Inspiration works on a much looser principle. You like someone’s look, and you take something from that look, and make it your own. Maybe you use the color scheme, or the proportions, or the way she mixed her jewelry, but you do it using your own items, in a way that works for your personality, shape, and lifestyle. I have a client who loves Katherine Hepburn in her wide legged trousers and crisp white shirts, and Nicole Kidman’s modern interpretation of that same Elegant Chic. My client would be swamped in wide legged trousers, and does not wear woven shirts, but she takes her inspiration from the color combinations, and simple accessories they use.

Cultural (Mis)Appropriation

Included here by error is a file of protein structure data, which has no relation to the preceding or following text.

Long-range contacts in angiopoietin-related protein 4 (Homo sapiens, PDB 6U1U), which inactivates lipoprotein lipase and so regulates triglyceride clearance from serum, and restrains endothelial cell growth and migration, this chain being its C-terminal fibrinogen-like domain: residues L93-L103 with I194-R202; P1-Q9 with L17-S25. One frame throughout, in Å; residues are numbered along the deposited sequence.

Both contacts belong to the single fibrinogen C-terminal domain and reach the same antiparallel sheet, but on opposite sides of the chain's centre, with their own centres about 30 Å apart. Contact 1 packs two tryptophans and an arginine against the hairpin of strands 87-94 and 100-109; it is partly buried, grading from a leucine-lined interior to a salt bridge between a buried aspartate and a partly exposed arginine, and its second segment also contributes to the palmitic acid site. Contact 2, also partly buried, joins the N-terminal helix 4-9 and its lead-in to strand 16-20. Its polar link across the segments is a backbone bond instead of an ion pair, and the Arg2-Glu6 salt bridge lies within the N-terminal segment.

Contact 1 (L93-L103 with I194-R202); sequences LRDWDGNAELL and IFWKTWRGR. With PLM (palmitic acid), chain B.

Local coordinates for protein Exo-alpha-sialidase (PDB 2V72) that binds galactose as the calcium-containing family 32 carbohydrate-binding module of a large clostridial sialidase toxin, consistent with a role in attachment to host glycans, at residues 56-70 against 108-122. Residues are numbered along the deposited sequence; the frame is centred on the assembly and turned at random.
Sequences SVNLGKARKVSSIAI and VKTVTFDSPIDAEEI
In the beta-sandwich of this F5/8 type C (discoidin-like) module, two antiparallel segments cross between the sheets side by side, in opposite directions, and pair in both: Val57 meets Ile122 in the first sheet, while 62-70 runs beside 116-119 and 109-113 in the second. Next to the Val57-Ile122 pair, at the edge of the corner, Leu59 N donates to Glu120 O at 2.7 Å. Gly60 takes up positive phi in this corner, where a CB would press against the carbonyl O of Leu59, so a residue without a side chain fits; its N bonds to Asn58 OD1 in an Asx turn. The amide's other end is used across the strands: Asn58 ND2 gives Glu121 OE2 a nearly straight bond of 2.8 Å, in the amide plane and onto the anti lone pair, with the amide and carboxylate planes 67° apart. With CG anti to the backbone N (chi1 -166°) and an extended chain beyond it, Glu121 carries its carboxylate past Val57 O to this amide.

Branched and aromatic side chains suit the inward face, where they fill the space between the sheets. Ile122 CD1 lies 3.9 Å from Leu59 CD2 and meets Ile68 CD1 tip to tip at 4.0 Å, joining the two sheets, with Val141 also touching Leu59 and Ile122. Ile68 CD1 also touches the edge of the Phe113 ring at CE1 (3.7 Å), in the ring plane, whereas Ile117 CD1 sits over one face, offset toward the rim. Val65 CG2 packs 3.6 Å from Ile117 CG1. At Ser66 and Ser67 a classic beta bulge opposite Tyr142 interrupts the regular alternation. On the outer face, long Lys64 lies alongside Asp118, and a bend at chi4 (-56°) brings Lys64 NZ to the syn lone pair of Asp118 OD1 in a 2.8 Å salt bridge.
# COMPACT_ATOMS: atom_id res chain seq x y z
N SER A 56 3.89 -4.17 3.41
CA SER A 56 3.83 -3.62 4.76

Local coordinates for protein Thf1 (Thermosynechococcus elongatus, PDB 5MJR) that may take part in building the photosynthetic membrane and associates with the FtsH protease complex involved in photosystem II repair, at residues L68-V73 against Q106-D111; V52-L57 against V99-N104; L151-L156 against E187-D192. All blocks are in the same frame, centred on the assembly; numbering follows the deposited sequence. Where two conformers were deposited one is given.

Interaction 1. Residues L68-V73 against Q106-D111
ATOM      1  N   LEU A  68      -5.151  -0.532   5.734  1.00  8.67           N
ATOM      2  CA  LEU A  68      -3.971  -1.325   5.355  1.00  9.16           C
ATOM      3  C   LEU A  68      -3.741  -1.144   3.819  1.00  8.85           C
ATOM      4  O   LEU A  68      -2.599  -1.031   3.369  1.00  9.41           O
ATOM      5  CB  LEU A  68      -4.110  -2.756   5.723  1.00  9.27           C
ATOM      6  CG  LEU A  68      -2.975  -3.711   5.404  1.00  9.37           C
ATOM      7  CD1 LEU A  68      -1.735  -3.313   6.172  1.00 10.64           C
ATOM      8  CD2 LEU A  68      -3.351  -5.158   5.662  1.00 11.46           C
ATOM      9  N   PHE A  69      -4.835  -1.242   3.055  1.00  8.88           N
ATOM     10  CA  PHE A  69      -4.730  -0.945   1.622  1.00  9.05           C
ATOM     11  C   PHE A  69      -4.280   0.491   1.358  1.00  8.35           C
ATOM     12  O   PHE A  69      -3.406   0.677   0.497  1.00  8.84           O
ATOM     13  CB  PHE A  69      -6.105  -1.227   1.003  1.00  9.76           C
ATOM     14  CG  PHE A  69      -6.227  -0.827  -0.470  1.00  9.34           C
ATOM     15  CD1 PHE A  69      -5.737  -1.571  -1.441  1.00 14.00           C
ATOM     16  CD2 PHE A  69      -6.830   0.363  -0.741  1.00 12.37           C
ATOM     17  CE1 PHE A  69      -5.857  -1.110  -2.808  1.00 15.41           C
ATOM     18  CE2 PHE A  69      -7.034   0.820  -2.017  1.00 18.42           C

Talk of imitation and inspiration often leads to a discussion on cultural (mis)appropriation. This is a messy topic, and much like the author of this article in The Atlantic, I do not want to only live the culture of my Irish, German, and Alsatian ancestors; I would look silly running about in a dirndl and shawl. (Although a pint of Guiness would not be a strain…) I can see how taking elements from another’s culture, using them for profit, and not giving credit is a problem, as the author of this article elucidates. Years ago, I was astonished when a folk-dance enthusiast and instructor commented on a necklace I was wearing. She recognized it as an antique Kuchi Wedding Necklace (I think…) and asked how it came to be in my possession. She told me these necklaces were very special pieces, and rarely left the family. When I put on the silver necklace that was a gift from my mother, I was not pretending to be an Afghan bride. My mother saw it at an estate sale, and thought the craftsmanship beautiful; it is a work of art.  I wear it with that same appreciation. I appreciate its beauty even more, now that I know more about it.